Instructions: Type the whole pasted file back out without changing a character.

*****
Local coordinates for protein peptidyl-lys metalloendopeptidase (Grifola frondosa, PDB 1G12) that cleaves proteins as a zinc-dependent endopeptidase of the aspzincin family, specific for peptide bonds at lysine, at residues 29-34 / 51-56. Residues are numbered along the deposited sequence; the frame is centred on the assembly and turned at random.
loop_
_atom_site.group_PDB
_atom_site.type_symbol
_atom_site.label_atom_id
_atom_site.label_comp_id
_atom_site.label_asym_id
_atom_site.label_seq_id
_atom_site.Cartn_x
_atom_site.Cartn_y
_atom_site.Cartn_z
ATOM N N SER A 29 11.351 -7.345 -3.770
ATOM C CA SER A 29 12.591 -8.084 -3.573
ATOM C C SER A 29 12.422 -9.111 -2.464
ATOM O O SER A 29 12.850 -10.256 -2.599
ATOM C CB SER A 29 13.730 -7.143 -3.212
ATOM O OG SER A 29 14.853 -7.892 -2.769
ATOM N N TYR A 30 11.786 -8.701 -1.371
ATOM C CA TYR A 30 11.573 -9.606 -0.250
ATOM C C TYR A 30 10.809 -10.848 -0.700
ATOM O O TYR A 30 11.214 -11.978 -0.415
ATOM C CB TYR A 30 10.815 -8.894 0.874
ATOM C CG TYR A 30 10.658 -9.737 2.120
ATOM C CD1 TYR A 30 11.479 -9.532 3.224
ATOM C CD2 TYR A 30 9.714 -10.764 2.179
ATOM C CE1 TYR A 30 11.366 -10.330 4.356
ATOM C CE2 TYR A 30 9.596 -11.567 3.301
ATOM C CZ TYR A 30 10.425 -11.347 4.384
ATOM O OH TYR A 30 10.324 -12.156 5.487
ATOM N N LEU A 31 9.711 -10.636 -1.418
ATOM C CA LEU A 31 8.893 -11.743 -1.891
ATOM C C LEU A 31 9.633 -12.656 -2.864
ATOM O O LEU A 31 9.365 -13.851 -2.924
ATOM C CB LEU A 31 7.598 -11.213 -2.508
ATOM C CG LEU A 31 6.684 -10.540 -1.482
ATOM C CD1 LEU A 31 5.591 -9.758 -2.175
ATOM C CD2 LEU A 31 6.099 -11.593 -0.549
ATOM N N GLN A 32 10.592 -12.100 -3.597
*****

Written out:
Local coordinates for protein peptidyl-lys metalloendopeptidase (Grifola frondosa, PDB 1G12) that cleaves proteins as a zinc-dependent endopeptidase of the aspzincin family, specific for peptide bonds at lysine, at residues 29-34 / 51-56. Residues are numbered along the deposited sequence; the frame is centred on the assembly and turned at random.
loop_
_atom_site.group_PDB
_atom_site.type_symbol
_atom_site.label_atom_id
_atom_site.label_comp_id
_atom_site.label_asym_id
_atom_site.label_seq_id
_atom_site.Cartn_x
_atom_site.Cartn_y
_atom_site.Cartn_z
ATOM N N SER A 29 11.351 -7.345 -3.770
ATOM C CA SER A 29 12.591 -8.084 -3.573
ATOM C C SER A 29 12.422 -9.111 -2.464
ATOM O O SER A 29 12.850 -10.256 -2.599
ATOM C CB SER A 29 13.730 -7.143 -3.212
ATOM O OG SER A 29 14.853 -7.892 -2.769
ATOM N N TYR A 30 11.786 -8.701 -1.371
ATOM C CA TYR A 30 11.573 -9.606 -0.250
ATOM C C TYR A 30 10.809 -10.848 -0.700
ATOM O O TYR A 30 11.214 -11.978 -0.415
ATOM C CB TYR A 30 10.815 -8.894 0.874
ATOM C CG TYR A 30 10.658 -9.737 2.120
ATOM C CD1 TYR A 30 11.479 -9.532 3.224
ATOM C CD2 TYR A 30 9.714 -10.764 2.179
ATOM C CE1 TYR A 30 11.366 -10.330 4.356
ATOM C CE2 TYR A 30 9.596 -11.567 3.301
ATOM C CZ TYR A 30 10.425 -11.347 4.384
ATOM O OH TYR A 30 10.324 -12.156 5.487
ATOM N N LEU A 31 9.711 -10.636 -1.418
ATOM C CA LEU A 31 8.893 -11.743 -1.891
ATOM C C LEU A 31 9.633 -12.656 -2.864
ATOM O O LEU A 31 9.365 -13.851 -2.924
ATOM C CB LEU A 31 7.598 -11.213 -2.508
ATOM C CG LEU A 31 6.684 -10.540 -1.482
ATOM C CD1 LEU A 31 5.591 -9.758 -2.175
ATOM C CD2 LEU A 31 6.099 -11.593 -0.549
ATOM N N GLN A 32 10.592 -12.100 -3.597